Roe made American abortion law the most extreme in the world.  As Professor Mary Ann Glendon has observed, compared to any country in Europe, East or West, we still would not find any country where there is so little restriction on abortion in principle as there is in the United States. . . .  Today, in order to find a country where the legal approach to abortion is as indifferent to unborn life as it is in the United States, we have to look to countries which are much less comparable to us politically, socially, culturally and economically, and where concerns about population overrides both women’s liberty and fetal life.  Mary Ann Glendon, Abortion and Divorce in Western Law 2, 24 (1987).

In Roe, the Supreme Court constitutionalized private violence.  Abortion is the most violent act one human can commit against another (killing).  The primary direct victims of abortion are the most voiceless, vulnerable class of human beings (in utero).

Roe v. Wade is the 20th Century equivalent of Dred Scott v. Sanford – the infamous decision holding that slaves and their descendants were not and could not be “citizens” of any American state for purposes of the Constitution.  Conceptually, the Roe abortion rule is like slavery; it de-humanizes and treats as chattel a whole class of humanity. As Dred Scott held that Blacks not persons entitled to constitutional protection, so Roe holds that unborn humans are not entitled to basic constitutional protection for their lives.  As the Court in Dred Scott said that Black slaves are merely the property of their owners, so Roe said that an unborn human being is merely property belonging to her pregnant mother – which the woman can dispose of as she wishes.   If, as Abraham Lincoln said at Coopers Union, the message of slavery is that a man is not a man if he is Black, the core message of Roe is that a human being is not a human being if she is in utero.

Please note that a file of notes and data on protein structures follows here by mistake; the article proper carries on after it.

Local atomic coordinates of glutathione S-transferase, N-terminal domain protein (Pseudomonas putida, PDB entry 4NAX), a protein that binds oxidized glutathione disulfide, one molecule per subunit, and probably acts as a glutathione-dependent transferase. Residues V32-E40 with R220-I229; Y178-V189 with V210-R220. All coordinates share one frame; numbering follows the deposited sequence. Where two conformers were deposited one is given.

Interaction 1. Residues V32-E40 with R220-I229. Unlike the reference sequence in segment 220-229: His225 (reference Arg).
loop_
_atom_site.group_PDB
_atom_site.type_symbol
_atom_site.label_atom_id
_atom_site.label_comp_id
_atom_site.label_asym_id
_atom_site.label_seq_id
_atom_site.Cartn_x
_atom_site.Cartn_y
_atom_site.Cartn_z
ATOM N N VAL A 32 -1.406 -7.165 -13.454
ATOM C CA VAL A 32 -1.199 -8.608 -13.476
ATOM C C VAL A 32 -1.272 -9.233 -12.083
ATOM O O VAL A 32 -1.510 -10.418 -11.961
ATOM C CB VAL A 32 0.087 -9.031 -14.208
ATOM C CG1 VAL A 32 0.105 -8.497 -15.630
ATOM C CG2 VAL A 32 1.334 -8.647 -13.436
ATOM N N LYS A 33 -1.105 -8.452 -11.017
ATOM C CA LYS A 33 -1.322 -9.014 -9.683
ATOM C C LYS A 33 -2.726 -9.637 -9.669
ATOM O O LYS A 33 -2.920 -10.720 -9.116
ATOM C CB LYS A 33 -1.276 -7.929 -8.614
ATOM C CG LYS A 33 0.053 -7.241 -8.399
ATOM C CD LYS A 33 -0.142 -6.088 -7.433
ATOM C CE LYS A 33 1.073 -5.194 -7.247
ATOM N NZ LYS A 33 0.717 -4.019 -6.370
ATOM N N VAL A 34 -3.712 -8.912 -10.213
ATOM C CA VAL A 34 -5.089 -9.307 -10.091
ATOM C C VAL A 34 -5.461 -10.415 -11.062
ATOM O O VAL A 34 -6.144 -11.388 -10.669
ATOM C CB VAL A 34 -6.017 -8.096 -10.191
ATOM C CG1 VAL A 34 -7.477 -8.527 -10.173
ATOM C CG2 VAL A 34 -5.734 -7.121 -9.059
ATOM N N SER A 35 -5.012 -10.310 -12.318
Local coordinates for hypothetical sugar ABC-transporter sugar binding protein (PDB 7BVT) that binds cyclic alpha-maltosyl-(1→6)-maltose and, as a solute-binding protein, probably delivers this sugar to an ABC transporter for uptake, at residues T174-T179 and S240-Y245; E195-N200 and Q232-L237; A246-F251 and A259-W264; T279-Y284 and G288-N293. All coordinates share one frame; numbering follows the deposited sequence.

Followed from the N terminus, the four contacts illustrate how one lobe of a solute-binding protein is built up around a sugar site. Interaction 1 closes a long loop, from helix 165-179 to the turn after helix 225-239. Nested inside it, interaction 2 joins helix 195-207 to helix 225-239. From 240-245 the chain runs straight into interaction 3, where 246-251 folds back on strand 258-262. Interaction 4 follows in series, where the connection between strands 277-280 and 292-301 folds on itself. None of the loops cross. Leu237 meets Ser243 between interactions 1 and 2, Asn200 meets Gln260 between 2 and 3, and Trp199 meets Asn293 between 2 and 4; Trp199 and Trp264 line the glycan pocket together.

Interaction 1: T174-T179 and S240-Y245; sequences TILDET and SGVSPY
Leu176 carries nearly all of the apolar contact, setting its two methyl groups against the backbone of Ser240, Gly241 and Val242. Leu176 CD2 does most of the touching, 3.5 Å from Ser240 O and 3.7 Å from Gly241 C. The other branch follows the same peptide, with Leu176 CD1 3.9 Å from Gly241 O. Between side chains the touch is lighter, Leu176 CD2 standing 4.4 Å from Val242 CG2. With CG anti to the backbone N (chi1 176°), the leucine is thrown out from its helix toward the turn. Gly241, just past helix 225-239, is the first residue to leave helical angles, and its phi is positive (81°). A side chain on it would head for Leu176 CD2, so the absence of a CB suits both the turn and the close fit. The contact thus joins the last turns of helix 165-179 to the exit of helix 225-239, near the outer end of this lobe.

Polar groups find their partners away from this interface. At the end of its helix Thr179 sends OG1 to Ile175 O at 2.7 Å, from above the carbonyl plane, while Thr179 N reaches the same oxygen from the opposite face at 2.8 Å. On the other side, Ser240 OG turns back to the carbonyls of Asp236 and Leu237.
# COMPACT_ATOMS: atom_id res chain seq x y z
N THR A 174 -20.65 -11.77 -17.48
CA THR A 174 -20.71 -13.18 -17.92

Roe abandoned women to their privacy, turning the age-old retort of male sexual predators – “It’s your problem, you take care of it,” into a constitutional mandate. Roe portrayed an entire generation of women as irresponsible, inferior, inept, unable to represent themselves in democratic political processes and in constant need of the “paternalism” of a rigid constitutional rule of abortion-on-demand – preventing states from restriction elective abortions. Roe presents women as incapable of dealing compassionately or creatively with unexpected pregnancies, except by the violence of abortion.

It is appropriate for Americans to take time in January to reflect on the tragic wrongs of Roe v. Wade. Our laws were distorted by Roe; our Constitution (both principles and processes) was distorted by Roe; our values of democratic self-government were distorted by Roe; and millions of lives of unborn children in utero (now approaching 60 million lives) have been destroyed because of Roe. It is time not merely to mourn for those wrongs, but it is time to correct them.  It is time – past time – to constitutionally repudiate the tragic wrongs of Roe v. Wade.

Lynn D. Wardle is the Bruce C. Hafen Professor of Law at Brigham Young University.  He is author or editor of numerous books and law review articles mostly about family, biomedical ethics and conflict of laws policy issues. His publications present only his personal (not institutional) views.